This is a follow-on to my previous post on green noise. Here we create green noise with Python by passing white noise through a Butterworth filter.

Green noise is in the middle of the audible spectrum (on the Bark scale), just where our hearing is most sensitive, analogous to the green light, the frequency where our eyes are most sensitive. See previous post for details, including an explanation of where the left and right cutoffs below come from.

Here’s the code:

from scipy.io.wavfile import write from scipy.signal import buttord, butter, filtfilt from scipy.stats import norm from numpy import int16 def turn_green(signal, samp_rate): # start and stop of green noise range left = 1612 # Hz right = 2919 # Hz nyquist = (samp_rate/2) left_pass = 1.1*left/nyquist left_stop = 0.9*left/nyquist right_pass = 0.9*right/nyquist right_stop = 1.1*right/nyquist (N, Wn) = buttord(wp=[left_pass, right_pass], ws=[left_stop, right_stop], gpass=2, gstop=30, analog=0) (b, a) = butter(N, Wn, btype='band', analog=0, output='ba') return filtfilt(b, a, signal) def to_integer(signal): # Take samples in [-1, 1] and scale to 16-bit integers, # values between -2^15 and 2^15 - 1. signal /= max(signal) return int16(signal*(2**15 - 1)) N = 48000 # samples per second white_noise= norm.rvs(0, 1, 3*N) # three seconds of audio green = turn_green(white_noise, N) write("green_noise.wav", N, to_integer(green))

And here’s what it sounds like:

Let’s look at the spectrum to see whether it looks right. We’ll use one second of the signal so the x-axis coincides with frequency when we plot the FFT.

from scipy.fftpack import fft one_sec = green[0:N] plt.plot(abs(fft(one_sec))) plt.xlim((1500, 3000)) plt.show()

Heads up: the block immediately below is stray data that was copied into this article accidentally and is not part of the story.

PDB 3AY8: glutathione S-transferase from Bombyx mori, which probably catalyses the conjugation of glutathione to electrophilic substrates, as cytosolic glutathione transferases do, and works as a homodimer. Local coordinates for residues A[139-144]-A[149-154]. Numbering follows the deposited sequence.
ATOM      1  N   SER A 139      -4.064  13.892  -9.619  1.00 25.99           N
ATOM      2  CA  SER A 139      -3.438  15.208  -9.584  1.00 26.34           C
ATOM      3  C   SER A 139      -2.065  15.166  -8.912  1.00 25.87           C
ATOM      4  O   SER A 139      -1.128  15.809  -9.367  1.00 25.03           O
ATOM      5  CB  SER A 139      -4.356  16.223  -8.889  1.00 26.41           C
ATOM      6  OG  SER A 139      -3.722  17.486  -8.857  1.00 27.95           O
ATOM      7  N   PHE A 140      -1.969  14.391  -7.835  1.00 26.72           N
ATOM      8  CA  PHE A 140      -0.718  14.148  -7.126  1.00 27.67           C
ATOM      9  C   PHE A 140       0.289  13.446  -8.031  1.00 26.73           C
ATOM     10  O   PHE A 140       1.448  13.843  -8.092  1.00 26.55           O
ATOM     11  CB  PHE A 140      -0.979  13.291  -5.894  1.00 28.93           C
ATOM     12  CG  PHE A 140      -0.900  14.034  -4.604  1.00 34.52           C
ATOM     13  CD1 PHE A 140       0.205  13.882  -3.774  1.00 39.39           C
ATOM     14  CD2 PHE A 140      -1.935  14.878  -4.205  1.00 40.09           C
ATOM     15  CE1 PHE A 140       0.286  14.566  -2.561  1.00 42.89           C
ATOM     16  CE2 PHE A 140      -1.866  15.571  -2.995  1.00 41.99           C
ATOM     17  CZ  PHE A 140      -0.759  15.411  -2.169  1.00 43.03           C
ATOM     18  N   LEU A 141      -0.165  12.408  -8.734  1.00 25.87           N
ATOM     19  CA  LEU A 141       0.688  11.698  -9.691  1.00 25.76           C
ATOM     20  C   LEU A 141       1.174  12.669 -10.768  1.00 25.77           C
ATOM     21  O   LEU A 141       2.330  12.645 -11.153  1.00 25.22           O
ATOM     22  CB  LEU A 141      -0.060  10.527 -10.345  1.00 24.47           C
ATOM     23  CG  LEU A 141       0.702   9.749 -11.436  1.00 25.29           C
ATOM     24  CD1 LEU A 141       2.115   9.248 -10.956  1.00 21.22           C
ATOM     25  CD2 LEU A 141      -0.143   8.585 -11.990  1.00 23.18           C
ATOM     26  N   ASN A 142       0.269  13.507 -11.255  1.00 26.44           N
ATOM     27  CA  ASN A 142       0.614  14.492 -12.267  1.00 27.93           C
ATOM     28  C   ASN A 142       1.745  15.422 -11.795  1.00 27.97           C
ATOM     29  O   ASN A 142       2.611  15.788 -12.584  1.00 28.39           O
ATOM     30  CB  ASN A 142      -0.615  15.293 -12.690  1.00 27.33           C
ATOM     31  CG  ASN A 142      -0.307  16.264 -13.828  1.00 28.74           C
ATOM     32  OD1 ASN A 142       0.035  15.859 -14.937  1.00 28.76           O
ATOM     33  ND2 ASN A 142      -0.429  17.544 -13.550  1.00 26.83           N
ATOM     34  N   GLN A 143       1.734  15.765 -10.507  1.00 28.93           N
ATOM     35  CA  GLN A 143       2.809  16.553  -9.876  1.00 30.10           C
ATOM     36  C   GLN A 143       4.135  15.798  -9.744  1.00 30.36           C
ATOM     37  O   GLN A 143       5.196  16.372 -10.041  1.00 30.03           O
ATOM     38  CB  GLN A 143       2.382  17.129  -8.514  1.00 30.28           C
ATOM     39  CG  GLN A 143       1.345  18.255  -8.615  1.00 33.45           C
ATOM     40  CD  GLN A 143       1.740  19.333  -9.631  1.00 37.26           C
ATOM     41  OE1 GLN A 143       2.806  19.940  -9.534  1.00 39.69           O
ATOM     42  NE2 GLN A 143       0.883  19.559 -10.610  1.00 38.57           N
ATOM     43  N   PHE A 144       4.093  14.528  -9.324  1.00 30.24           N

Here’s the output, concentrated between 1600 and 3000 Hz as expected:

A few errors in the code:

1. The value of “right pass” creates a non-positive filter order (and hence an error) — Did you mean instead the following?

right_pass = 0.9*right/nyquist

2. The array “data” does not exist. I believe the last line is rather

write(“green_noise.wav”, N, to_integer(green))

Cheers.

dan: Thanks. My working code had gotten out of sync with what I’d written in the blog post.

Instead of using `ba` parameters you could nowdays use “more” accurate `sos` parameters and `sosfiltfilt` function.

Thanks John. The .wav file you have uploaded sounds like what I get when I apply the upper and lower boundaries you mentioned on my noise generator app. However, according to noise videos on YouTube, green noise sounds like road noise in a car ride and most people find it very pleasing and relaxing as it seems to have a much wider range of frequencies. Of course, the definition seems vague no matter where I have looked. Thanks again!